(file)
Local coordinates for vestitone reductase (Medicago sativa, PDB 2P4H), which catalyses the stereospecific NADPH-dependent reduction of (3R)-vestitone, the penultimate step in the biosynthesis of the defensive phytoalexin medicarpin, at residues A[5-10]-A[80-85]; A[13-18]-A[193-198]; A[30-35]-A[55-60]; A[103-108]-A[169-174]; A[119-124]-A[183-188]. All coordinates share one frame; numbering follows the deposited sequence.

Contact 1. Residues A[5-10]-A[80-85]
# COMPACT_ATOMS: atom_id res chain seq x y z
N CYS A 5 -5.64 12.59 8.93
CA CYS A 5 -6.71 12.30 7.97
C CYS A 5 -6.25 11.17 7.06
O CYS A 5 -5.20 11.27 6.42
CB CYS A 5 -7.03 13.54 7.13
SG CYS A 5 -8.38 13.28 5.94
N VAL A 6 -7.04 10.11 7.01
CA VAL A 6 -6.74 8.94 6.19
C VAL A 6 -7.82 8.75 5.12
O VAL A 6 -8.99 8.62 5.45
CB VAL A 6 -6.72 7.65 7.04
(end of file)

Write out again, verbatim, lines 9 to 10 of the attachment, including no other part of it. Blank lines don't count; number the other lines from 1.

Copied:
SG CYS A 5 -8.38 13.28 5.94
N VAL A 6 -7.04 10.11 7.01